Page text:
Through the Looking Glass Children's Book Reviews

The Hindenburg

The Hindenburg

Marc Tyler Nobleman
For ages 9 to 11
Compass Point Books, 2006   ISBN: 978-0756512668

There was a time when people were sure that rigid airships or dirigibles would be the passenger airlines of the future. At that time airplanes could not carry heavy loads nor could they fly for long distances without having to stop to refuel. Dirigibles, on the other hand were able to travel right across the Atlantic ocean and inside the accommodations for the passengers were very comfortable indeed. Surely these massive machines were the way of the future.

Certainly that was what they seemed to be until a fateful day in May in 1937 when the largest and more luxurious of the dirigibles, the Hindenburg, burst into flames as it hung over a landing field in New Jersey. In just minutes the Hindenburg was a blazing inferno and passengers and crew were desperately trying to get onto the ground and away from the fire. Thirty-six people did not get away fast enough and many other people were injured during the tragedy. The site of the airship on fire was so dramatic and terrifying that large passenger airships no longer had a future.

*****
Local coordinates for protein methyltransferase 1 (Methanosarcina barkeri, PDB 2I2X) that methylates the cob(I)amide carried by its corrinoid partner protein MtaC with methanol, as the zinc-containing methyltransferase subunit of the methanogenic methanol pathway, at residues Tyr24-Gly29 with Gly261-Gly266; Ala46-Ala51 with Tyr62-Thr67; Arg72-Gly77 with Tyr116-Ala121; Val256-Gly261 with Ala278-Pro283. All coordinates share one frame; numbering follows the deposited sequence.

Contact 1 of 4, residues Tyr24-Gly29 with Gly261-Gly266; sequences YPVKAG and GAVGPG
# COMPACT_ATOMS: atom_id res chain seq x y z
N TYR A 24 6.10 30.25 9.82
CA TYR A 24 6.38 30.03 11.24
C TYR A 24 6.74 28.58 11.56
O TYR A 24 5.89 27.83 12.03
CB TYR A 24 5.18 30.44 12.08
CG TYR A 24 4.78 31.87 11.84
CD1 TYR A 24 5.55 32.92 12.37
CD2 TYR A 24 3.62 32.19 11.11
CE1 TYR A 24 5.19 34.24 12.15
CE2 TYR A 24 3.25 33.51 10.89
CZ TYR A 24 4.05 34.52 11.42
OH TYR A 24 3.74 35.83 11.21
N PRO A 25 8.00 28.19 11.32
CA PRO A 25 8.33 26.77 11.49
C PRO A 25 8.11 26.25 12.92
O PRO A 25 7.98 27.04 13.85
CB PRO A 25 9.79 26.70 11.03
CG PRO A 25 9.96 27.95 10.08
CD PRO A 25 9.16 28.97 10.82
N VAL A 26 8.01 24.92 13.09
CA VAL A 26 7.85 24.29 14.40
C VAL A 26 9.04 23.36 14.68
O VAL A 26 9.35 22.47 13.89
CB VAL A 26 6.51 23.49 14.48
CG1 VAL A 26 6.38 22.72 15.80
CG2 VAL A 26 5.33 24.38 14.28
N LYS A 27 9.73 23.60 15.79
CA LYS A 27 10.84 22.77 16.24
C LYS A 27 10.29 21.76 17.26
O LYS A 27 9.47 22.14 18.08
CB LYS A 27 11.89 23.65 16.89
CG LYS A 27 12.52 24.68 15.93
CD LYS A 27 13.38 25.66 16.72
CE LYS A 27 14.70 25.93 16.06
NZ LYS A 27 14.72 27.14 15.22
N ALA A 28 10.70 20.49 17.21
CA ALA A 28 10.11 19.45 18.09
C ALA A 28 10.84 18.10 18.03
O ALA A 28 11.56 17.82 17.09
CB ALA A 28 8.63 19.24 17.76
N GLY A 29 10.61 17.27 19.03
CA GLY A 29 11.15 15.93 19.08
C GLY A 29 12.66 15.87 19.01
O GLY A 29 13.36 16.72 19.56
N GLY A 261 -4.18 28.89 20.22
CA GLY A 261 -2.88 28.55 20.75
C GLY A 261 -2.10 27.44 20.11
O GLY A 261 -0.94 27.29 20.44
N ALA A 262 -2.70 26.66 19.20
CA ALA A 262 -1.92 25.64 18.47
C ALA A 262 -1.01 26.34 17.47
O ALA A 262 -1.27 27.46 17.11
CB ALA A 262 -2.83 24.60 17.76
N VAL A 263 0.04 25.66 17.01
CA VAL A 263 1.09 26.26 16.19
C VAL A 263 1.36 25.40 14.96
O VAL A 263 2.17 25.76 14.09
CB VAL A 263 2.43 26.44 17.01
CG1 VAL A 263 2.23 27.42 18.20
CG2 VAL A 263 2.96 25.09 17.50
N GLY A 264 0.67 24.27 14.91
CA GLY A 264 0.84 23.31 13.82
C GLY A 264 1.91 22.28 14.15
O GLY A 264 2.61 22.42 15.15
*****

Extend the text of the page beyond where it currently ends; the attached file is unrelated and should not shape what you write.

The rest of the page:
This excellent account of the story of the Hindenburg not only describes what happened to the great airship in 1937 but it also helps the reader understand what it might have been like to live in the 1900?s. The Hindenburg was also a symbol of the might of the German government of the time and a very useful propaganda tool for the Nazi leadership that controlled Germany.

Throughout the book period photographs show, among other things, both the exterior and interior of the airship, and the Hindenburg in flight.